Racial/Ethnic and Income Disparities in the Prevalence of Comorbidities That Are Associated With Risk for Severe COVID-19 Among Adults Receiving HIV Care, United States, 2014–2019

John K. Weiser, MD, MPH; Yunfeng Tie, PhD; Linda Beer, PhD; Robyn Neblett Fanfair, MD, MPH; Roy Luke Shouse, MD, MPH

Disclosures

J Acquir Immune Defic Syndr. 2021;86(3):297-304. 

In This Article

Results

The sociodemographic characteristics of people receiving HIV care during June 2014–May 2019 are displayed in Table 1. Clinical characteristics are displayed in Table 2. An estimated 12.3% (95% CI: 11.4 to 13.1) had diagnosed obesity, 11.7% (95% CI: 10.8 to 12.6) had CKD, 12.6% (95% CI: 11.9 to 13.4) had diabetes, 10.1% (95% CI: 9.4 to 10.8) had COPD, 0.1% (95% CI: 0.1 to 0.2) were immunocompromised from organ transplantation, 9.3% (95% CI: 8.7 to 10.0) had heart disease, and 37.9% (95% CI: 36.6 to 39.2) had ≥1 diagnosed comorbidity associated with an increased risk for severe illness from COVID-19 (Table 2). An estimated 51.6% (95% CI: 50.4 to 52.8) were aged ≥50 years, 8.3% (95% CI: 7.5 to 9.0) were aged ≥65 years, and 35.8% (95% CI: 34.4 to 37.2) had poorly controlled HIV. Prevalence estimates of combinations of these characteristics are presented in Table 2. PDs for having ≥1 diagnosed comorbidity are displayed in Table 3 and Figure 2. Compared with White adults, Black adults were more likely [adjusted PD (APD), 7.8 percentage points (95% CI: 5.7 to 10.0)] and Asian adults were less likely [APD, −13.7 percentage points (95% CI, −22.3 to −5.0)] to have ≥1 diagnosed comorbidity, after adjusting for age differences (for the median age of categories within each variable see Table 1, Supplemental Digital Content, http://links.lww.com/QAI/B588). There were no meaningful differences in the prevalence of having ≥1 diagnosed comorbidity between White adults and adults of any other race/ethnicity. APDs for race/ethnicity were not substantially different among those with incomes above vs. at or below the poverty threshold (see Table 2, Supplemental Digital Content, http://links.lww.com/QAI/B588). The likelihood of having ≥1 diagnosed comorbidity was higher among those with incomes at or below vs. above the poverty threshold [PD, 7.3 percentage points (95% CI: 5.1 to 9.4)]. Compared with people with any private insurance, those with public insurance alone were more likely [PD, 10.2 percentage points (95% CI: 8.3 to 12.2)] and those with RWHAP assistance alone were less likely [PD, −8.4 percentage points (95% CI, −11.5 to −5.2)] to have ≥1 diagnosed comorbidity. The likelihood of having ≥1 diagnosed comorbidity did not differ among adults receiving HIV care at RWHAP-funded vs. non–RWHAP-funded facilities.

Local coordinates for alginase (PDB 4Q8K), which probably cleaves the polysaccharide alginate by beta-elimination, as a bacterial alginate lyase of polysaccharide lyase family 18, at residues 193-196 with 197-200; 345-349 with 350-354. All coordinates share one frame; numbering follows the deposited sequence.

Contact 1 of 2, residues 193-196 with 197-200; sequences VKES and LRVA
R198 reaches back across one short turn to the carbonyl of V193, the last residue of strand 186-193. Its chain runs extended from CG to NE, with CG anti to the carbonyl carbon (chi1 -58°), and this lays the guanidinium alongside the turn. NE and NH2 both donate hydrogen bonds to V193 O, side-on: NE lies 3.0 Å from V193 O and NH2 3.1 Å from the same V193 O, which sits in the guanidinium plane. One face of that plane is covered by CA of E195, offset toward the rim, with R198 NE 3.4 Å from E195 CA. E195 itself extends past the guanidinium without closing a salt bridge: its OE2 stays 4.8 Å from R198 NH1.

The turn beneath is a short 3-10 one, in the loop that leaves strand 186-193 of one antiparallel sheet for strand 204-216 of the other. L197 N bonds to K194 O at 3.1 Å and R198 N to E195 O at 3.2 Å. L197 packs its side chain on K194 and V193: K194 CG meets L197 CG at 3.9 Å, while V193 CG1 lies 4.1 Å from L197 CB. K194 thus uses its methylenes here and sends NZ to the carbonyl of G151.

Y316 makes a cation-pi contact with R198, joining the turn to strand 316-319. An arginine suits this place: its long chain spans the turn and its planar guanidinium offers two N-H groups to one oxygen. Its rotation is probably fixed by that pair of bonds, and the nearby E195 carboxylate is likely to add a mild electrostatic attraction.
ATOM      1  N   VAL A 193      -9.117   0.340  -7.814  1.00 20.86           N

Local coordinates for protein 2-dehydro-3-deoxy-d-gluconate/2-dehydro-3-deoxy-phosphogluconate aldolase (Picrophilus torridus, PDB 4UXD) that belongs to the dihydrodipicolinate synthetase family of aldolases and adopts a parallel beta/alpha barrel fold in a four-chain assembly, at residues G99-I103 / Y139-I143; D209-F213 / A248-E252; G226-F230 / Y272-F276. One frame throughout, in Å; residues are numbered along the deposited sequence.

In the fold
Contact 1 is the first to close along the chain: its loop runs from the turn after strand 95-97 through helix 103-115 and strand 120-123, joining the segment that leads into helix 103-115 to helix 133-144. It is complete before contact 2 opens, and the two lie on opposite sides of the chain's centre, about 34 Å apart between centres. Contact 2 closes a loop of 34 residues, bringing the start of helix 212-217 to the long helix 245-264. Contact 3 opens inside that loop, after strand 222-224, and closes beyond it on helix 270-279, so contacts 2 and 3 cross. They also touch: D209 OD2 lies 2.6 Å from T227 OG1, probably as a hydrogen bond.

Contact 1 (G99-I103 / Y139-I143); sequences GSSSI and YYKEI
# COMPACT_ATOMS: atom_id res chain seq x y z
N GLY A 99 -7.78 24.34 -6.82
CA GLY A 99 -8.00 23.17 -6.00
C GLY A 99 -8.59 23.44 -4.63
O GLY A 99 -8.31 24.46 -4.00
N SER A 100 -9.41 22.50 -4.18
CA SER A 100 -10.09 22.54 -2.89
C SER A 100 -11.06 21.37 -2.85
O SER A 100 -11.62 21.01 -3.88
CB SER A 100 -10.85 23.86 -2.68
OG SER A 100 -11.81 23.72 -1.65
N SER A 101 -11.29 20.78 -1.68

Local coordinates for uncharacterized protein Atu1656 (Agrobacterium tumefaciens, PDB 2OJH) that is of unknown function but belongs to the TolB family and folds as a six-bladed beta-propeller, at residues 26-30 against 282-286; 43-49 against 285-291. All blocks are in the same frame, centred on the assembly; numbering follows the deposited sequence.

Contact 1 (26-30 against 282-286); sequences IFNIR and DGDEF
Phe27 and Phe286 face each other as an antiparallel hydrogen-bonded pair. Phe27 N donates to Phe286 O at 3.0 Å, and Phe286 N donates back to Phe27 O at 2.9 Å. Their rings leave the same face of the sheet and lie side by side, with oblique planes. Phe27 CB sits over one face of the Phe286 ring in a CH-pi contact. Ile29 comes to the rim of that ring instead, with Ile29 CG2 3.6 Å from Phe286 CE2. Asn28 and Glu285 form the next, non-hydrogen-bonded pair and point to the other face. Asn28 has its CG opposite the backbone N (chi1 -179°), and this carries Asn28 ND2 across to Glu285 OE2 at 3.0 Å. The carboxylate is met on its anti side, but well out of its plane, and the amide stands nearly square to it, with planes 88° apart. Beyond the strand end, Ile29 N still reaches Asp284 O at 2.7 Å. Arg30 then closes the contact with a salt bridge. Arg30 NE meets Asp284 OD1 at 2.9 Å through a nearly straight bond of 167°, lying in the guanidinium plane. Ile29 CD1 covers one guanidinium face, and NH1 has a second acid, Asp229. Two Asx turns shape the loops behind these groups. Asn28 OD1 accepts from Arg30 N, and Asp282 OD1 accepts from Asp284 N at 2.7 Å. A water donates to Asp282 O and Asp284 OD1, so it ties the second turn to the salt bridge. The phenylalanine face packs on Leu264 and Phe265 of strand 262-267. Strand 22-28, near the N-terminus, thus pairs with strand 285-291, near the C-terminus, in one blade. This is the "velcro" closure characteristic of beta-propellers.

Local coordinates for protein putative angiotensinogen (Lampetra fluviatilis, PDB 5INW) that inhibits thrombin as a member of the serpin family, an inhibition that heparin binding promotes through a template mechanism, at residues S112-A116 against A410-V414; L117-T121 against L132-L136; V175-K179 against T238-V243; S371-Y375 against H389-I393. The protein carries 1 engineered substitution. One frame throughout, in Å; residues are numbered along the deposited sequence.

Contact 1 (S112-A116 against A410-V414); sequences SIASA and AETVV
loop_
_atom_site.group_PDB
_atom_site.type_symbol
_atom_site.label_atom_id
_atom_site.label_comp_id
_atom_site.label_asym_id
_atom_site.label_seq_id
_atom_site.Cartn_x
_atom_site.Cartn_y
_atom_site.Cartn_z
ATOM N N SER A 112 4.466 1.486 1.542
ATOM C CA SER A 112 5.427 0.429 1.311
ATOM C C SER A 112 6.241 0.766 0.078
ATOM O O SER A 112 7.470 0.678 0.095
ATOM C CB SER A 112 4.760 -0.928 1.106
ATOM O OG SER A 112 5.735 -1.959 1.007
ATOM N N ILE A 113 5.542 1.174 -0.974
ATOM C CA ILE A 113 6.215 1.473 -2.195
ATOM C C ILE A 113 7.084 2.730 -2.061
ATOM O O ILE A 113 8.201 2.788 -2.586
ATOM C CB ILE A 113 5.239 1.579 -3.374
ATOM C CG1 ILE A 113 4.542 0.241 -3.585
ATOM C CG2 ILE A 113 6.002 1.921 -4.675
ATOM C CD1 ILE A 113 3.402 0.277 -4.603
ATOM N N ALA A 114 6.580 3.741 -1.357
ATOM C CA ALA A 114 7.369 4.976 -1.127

Figure 2.

Prevalence difference of having ≥1 diagnosed comorbidities associated with severe COVID-19 among people receiving HIV care in the United States, 2014–2019, the Medical Monitoring Project, N = 4473. A, Race/ethnicity, adjusted for age, reference group is White, non-Hispanic adults. B, Income at or below the poverty threshold, unadjusted, reference is income above the poverty threshold. C, Type of health insurance, unadjusted, reference is any private insurance. D, Ryan White HIV/AIDS Program funding of the usual place of care (health care facility), unadjusted, reference is no funding. Dashed red line is the meaningful threshold of increased prevalence. Dashed blue line is the meaningful threshold of decreased prevalence. Solid black line is the null threshold. aUnstable estimate (coefficient of variation is ≥0.3, absolute confidence interval is ≥30, and/or relative confidence interval is >130%). bPoverty guidelines as defined by the Department of Health and Human Services: https://aspe.hhs.gov/frequently-askedquestions-related-poverty-guidelines-and-poverty. cParticipants could select more than 1 response for health insurance or coverage for medications. dAny RWHAP funding (parts A, B, C, D, or F).

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